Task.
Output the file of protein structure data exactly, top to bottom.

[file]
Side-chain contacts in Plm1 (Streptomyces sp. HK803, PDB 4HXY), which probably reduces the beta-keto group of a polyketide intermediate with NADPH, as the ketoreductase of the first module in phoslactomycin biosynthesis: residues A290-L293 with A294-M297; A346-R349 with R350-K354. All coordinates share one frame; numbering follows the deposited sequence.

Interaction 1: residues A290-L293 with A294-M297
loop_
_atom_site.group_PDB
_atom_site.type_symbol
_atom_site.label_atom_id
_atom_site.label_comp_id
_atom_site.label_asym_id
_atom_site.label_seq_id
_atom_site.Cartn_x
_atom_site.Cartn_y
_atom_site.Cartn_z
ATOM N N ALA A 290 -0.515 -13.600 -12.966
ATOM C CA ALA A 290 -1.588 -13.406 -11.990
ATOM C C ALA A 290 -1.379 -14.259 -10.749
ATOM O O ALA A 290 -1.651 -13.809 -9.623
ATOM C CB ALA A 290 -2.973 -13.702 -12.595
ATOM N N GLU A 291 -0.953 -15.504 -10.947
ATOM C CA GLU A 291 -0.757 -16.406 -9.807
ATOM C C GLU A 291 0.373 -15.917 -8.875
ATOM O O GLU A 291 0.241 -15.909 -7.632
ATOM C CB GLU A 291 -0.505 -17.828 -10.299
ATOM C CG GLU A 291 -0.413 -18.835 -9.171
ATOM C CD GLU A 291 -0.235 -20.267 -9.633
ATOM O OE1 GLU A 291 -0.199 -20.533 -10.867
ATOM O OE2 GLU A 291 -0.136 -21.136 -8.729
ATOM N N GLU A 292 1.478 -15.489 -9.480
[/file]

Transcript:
Side-chain contacts in Plm1 (Streptomyces sp. HK803, PDB 4HXY), which probably reduces the beta-keto group of a polyketide intermediate with NADPH, as the ketoreductase of the first module in phoslactomycin biosynthesis: residues A290-L293 with A294-M297; A346-R349 with R350-K354. All coordinates share one frame; numbering follows the deposited sequence.

Interaction 1: residues A290-L293 with A294-M297
loop_
_atom_site.group_PDB
_atom_site.type_symbol
_atom_site.label_atom_id
_atom_site.label_comp_id
_atom_site.label_asym_id
_atom_site.label_seq_id
_atom_site.Cartn_x
_atom_site.Cartn_y
_atom_site.Cartn_z
ATOM N N ALA A 290 -0.515 -13.600 -12.966
ATOM C CA ALA A 290 -1.588 -13.406 -11.990
ATOM C C ALA A 290 -1.379 -14.259 -10.749
ATOM O O ALA A 290 -1.651 -13.809 -9.623
ATOM C CB ALA A 290 -2.973 -13.702 -12.595
ATOM N N GLU A 291 -0.953 -15.504 -10.947
ATOM C CA GLU A 291 -0.757 -16.406 -9.807
ATOM C C GLU A 291 0.373 -15.917 -8.875
ATOM O O GLU A 291 0.241 -15.909 -7.632
ATOM C CB GLU A 291 -0.505 -17.828 -10.299
ATOM C CG GLU A 291 -0.413 -18.835 -9.171
ATOM C CD GLU A 291 -0.235 -20.267 -9.633
ATOM O OE1 GLU A 291 -0.199 -20.533 -10.867
ATOM O OE2 GLU A 291 -0.136 -21.136 -8.729
ATOM N N GLU A 292 1.478 -15.489 -9.480